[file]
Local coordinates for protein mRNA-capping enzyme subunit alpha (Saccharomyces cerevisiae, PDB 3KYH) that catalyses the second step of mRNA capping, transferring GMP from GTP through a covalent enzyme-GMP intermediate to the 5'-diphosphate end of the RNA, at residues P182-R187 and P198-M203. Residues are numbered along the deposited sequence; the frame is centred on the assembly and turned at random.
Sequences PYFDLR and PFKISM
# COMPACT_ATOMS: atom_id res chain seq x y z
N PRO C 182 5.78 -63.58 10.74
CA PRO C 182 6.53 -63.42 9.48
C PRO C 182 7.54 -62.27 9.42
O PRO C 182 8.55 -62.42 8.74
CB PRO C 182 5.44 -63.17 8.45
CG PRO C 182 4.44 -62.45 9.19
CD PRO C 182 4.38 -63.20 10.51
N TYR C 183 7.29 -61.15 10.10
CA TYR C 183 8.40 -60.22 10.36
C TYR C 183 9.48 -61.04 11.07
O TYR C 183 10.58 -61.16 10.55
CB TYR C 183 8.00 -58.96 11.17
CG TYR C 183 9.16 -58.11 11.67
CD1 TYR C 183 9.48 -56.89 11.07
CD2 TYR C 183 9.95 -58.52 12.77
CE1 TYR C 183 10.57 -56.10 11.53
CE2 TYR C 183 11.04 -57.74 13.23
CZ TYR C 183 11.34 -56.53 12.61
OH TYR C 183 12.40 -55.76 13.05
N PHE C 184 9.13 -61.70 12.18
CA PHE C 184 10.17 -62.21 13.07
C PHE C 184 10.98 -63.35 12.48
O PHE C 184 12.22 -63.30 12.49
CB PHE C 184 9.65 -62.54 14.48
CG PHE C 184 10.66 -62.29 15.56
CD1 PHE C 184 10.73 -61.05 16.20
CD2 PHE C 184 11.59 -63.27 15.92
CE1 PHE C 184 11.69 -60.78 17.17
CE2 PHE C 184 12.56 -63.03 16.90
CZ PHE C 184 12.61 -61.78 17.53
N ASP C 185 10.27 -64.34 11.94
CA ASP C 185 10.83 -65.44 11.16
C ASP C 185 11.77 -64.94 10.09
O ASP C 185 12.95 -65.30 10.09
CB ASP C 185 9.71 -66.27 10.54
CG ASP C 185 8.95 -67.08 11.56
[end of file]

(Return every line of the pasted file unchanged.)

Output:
Local coordinates for protein mRNA-capping enzyme subunit alpha (Saccharomyces cerevisiae, PDB 3KYH) that catalyses the second step of mRNA capping, transferring GMP from GTP through a covalent enzyme-GMP intermediate to the 5'-diphosphate end of the RNA, at residues P182-R187 and P198-M203. Residues are numbered along the deposited sequence; the frame is centred on the assembly and turned at random.
Sequences PYFDLR and PFKISM
# COMPACT_ATOMS: atom_id res chain seq x y z
N PRO C 182 5.78 -63.58 10.74
CA PRO C 182 6.53 -63.42 9.48
C PRO C 182 7.54 -62.27 9.42
O PRO C 182 8.55 -62.42 8.74
CB PRO C 182 5.44 -63.17 8.45
CG PRO C 182 4.44 -62.45 9.19
CD PRO C 182 4.38 -63.20 10.51
N TYR C 183 7.29 -61.15 10.10
CA TYR C 183 8.40 -60.22 10.36
C TYR C 183 9.48 -61.04 11.07
O TYR C 183 10.58 -61.16 10.55
CB TYR C 183 8.00 -58.96 11.17
CG TYR C 183 9.16 -58.11 11.67
CD1 TYR C 183 9.48 -56.89 11.07
CD2 TYR C 183 9.95 -58.52 12.77
CE1 TYR C 183 10.57 -56.10 11.53
CE2 TYR C 183 11.04 -57.74 13.23
CZ TYR C 183 11.34 -56.53 12.61
OH TYR C 183 12.40 -55.76 13.05
N PHE C 184 9.13 -61.70 12.18
CA PHE C 184 10.17 -62.21 13.07
C PHE C 184 10.98 -63.35 12.48
O PHE C 184 12.22 -63.30 12.49
CB PHE C 184 9.65 -62.54 14.48
CG PHE C 184 10.66 -62.29 15.56
CD1 PHE C 184 10.73 -61.05 16.20
CD2 PHE C 184 11.59 -63.27 15.92
CE1 PHE C 184 11.69 -60.78 17.17
CE2 PHE C 184 12.56 -63.03 16.90
CZ PHE C 184 12.61 -61.78 17.53
N ASP C 185 10.27 -64.34 11.94
CA ASP C 185 10.83 -65.44 11.16
C ASP C 185 11.77 -64.94 10.09
O ASP C 185 12.95 -65.30 10.09
CB ASP C 185 9.71 -66.27 10.54
CG ASP C 185 8.95 -67.08 11.56